In the example below, we generate a DataFrame which contains data of two distinct time series (overlapping/repeating dates) “SERIES1” and “SERIES2” and extract the TimeSeries with `from_group_dataframe()`

.

```
[9]:
```

```
# generate an DataFrame example
df = pd.DataFrame(
data={
"dates": [
"2020-01-01",
"2020-01-02",
"2020-01-03",
"2020-01-01",
"2020-01-02",
"2020-01-03",
],
"comp1": np.random.random((6,)),
"comp2": np.random.random((6,)),
"comp3": np.random.random((6,)),
"ID": ["SERIES1", "SERIES1", "SERIES1", "SERIES2", "SERIES2", "SERIES2"],
"var1": [0.5, 0.5, 0.5, 0.75, 0.75, 0.75],
}
)
print("Input DataFrame")
print(df)
series_multi = TimeSeries.from_group_dataframe(
df,
time_col="dates",
group_cols="ID", # individual time series are extracted by grouping `df` by `group_cols`
static_cols=[
"var1"
], # also extract these additional columns as static covariates (without grouping)
value_cols=[
"comp1",
"comp2",
"comp3",
], # optionally, specify the time varying columns
)
print(f"\n{len(series_multi)} series were extracted from the input DataFrame")
for i, ts in enumerate(series_multi):
print(f"Static covariates of series {i}")
print(ts.static_covariates)
ts["comp1"].plot(label=f"comp1_series_{i}")
```

```
Input DataFrame
dates comp1 comp2 comp3 ID var1
0 2020-01-01 0.158970 0.820993 0.976761 SERIES1 0.50
1 2020-01-02 0.110375 0.097101 0.604846 SERIES1 0.50
2 2020-01-03 0.656330 0.837945 0.739264 SERIES1 0.50
3 2020-01-01 0.138183 0.096098 0.039188 SERIES2 0.75
4 2020-01-02 0.196582 0.976459 0.282807 SERIES2 0.75
5 2020-01-03 0.368725 0.468651 0.120197 SERIES2 0.75
2 series were extracted from the input DataFrame
Static covariates of series 0
static_covariates ID var1
global_components SERIES1 0.5
Static covariates of series 1
static_covariates ID var1
global_components SERIES2 0.75
```

## 5. Scaling/Encoding/Transforming static covariate data¶

There might be the need to scale numeric static covariates or encode categorical static covariates as not all models can handle non numeric static covariates.

Use `StaticCovariatesTransformer`

(see the docs here) to scale/transform static covariates. By default it uses a `MinMaxScaler`

to scale numeric data, and a `OrdinalEncoder`

to encode categorical data. Both the numeric and categorical transformers will be fit globally on static covariate data of all time series passed to
`StaticCovariatesTransformer.fit()`

```
[10]:
```

```
from darts.dataprocessing.transformers import StaticCovariatesTransformer
transformer = StaticCovariatesTransformer()
series_transformed = transformer.fit_transform(series_multi)
for i, (ts, ts_scaled) in enumerate(zip(series_multi, series_transformed)):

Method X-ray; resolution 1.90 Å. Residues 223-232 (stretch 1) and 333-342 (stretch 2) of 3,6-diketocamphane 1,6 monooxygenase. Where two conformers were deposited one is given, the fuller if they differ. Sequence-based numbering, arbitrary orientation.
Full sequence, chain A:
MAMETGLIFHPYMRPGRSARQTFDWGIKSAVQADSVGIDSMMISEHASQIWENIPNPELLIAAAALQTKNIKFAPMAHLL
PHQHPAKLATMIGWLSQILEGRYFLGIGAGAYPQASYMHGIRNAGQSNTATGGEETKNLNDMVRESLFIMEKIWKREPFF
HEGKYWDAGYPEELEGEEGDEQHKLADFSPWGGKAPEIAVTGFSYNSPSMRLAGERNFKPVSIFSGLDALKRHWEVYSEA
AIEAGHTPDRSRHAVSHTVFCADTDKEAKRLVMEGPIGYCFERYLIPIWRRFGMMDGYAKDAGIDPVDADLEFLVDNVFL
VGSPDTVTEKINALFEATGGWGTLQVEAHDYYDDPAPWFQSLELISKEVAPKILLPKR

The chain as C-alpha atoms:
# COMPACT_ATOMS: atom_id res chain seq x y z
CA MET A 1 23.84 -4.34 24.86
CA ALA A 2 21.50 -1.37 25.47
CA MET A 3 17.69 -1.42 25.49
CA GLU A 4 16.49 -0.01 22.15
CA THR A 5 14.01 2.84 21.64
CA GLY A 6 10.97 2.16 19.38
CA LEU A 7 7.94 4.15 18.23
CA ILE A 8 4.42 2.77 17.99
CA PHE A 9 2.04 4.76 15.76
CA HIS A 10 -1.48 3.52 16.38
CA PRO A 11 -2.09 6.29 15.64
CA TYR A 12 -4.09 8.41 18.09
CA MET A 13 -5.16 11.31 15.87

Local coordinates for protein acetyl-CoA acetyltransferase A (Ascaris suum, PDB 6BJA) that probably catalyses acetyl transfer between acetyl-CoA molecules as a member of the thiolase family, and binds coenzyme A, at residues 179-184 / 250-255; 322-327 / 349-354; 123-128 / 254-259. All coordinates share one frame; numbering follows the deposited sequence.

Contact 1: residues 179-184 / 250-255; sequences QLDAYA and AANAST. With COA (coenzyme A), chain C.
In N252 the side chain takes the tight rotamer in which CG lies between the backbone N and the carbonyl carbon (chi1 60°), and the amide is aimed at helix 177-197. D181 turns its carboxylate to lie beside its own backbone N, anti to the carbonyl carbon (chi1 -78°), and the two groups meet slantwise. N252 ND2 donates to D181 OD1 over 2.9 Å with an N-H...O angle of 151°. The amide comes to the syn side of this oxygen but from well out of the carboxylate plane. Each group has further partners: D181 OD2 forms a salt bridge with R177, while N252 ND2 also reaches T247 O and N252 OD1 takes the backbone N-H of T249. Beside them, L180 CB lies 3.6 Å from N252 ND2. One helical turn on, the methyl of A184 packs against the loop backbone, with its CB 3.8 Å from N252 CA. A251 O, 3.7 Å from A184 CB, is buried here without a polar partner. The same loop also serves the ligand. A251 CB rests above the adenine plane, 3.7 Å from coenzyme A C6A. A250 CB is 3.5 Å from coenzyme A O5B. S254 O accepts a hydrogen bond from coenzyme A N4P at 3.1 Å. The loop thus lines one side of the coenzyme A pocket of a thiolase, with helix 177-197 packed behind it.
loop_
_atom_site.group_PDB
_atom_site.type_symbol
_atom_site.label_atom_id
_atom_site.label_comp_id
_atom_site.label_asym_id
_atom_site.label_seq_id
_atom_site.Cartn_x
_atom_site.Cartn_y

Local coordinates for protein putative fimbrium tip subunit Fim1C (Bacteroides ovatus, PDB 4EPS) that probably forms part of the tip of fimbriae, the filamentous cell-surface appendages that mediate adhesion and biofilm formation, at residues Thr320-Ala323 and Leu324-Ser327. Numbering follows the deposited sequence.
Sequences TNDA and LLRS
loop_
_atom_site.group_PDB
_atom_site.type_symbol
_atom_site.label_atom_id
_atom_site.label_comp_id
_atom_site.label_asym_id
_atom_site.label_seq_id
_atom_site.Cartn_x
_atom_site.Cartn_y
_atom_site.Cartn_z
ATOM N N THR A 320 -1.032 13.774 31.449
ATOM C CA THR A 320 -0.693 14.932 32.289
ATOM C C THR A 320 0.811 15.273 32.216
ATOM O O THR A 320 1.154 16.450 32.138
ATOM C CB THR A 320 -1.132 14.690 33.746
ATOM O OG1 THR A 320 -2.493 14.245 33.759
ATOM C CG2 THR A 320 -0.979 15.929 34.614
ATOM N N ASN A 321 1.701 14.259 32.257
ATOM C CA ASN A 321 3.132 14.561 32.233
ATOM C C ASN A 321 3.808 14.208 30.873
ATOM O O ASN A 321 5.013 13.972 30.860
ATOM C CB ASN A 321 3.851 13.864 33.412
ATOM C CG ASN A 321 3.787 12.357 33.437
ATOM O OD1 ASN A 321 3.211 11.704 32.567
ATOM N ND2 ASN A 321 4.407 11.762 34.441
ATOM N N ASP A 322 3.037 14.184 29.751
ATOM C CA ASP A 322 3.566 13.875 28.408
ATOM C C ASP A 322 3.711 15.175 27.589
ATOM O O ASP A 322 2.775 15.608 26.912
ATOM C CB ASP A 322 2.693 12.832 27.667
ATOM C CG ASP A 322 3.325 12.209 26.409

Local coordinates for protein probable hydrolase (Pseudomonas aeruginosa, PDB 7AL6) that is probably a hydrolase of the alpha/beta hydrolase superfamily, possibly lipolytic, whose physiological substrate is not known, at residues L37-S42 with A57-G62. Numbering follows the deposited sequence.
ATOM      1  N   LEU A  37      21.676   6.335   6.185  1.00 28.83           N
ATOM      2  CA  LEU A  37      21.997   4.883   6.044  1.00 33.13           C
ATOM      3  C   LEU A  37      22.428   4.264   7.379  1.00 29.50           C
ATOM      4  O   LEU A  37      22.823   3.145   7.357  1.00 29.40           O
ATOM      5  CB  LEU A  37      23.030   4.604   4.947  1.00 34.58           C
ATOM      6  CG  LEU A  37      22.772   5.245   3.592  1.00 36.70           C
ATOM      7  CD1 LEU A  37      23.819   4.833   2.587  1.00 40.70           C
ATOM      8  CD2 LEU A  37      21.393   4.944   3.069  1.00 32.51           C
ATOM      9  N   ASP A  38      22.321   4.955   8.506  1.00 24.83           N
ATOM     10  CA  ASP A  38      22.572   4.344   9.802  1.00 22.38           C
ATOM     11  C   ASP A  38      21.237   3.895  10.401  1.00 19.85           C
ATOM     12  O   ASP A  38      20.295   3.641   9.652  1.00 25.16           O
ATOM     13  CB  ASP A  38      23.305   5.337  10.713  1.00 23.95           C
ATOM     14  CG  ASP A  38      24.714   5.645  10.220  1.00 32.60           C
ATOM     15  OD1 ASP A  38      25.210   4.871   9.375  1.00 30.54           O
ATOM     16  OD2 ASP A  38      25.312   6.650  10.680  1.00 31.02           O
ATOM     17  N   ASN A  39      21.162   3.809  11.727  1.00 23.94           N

print(f"Original series {i}")
print(ts.static_covariates)
print(f"Transformed series {i}")
print(ts_scaled.static_covariates)
print("")
```

```
Original series 0
static_covariates ID var1
global_components SERIES1 0.5
Transformed series 0
static_covariates ID var1
global_components 0.0 0.0
Original series 1
static_covariates ID var1
global_components SERIES2 0.75
Transformed series 1
static_covariates ID var1
global_components 1.0 1.0
```

## 6. Forecasting example with `TFTModel`

and static covariates¶

Now let’s find out if adding static covariates to a forecasting problem can improve predictive accuracy. We’ll use `TFTModel`

which supports numeric and categorical static covariates.

```
[11]:
```

```
import numpy as np
import pandas as pd
import matplotlib.pyplot as plt
from pytorch_lightning.callbacks import TQDMProgressBar
from darts import TimeSeries
from darts.models import TFTModel
from darts.utils import timeseries_generation as tg
from darts.dataprocessing.transformers import StaticCovariatesTransformer
from darts.metrics import rmse
```

### 6.1 Experiment setup¶

For our experiment, we generate two time series: a fully sine wave series (label = smooth) and sine wave series with some irregularities every other period (label = irregular, see the ramps at periods 2 and 4).

```
[12]:
```

```
period = 20
sine_series = tg.sine_timeseries(
length=4 * period, value_frequency=1 / period, column_name="smooth", freq="h"
)
sine_vals = sine_series.values()
linear_vals = np.expand_dims(np.linspace(1, -1, num=19), -1)
sine_vals[21:40] = linear_vals
sine_vals[61:80] = linear_vals
irregular_series = TimeSeries.from_times_and_values(
values=sine_vals, times=sine_series.time_index, columns=["irregular"]
)
sine_series.plot()
irregular_series.plot()
```

We will use three different setups for training and evaluation:

fit/predict without static covariates

fit/predict with binary (numeric) static covariates

fit/predict with categorical static covariates

For each setup we’ll train the model on both series and then only use only the 3rd period (sine wave for both series) to predict the 4th period (sine for “smooth” and ramp for “irregular”).

What we hope for is that the model without static covariates performs worse than the other ones. The non-static model should not be able to recognize whether the underlying series used in `predict()`

is the *smooth* or the *irregular* series as it only gets a sine wave curve as input (3rd period). This should result in a forecast somewhere inbetween the smooth and irregular series (learned by minimizing the global loss during training).

Now this is where static covariates can really help. For example, we can embed data about the curve type into the **target** series through static covariates. With this information, we’d expect the models to generate improved forecasts.

First we create some helper functions to apply the same experiment conditions to all models.

```
[13]:
```

```
def test_case(model, train_series, predict_series):
"""helper function which performs model training, prediction and plotting"""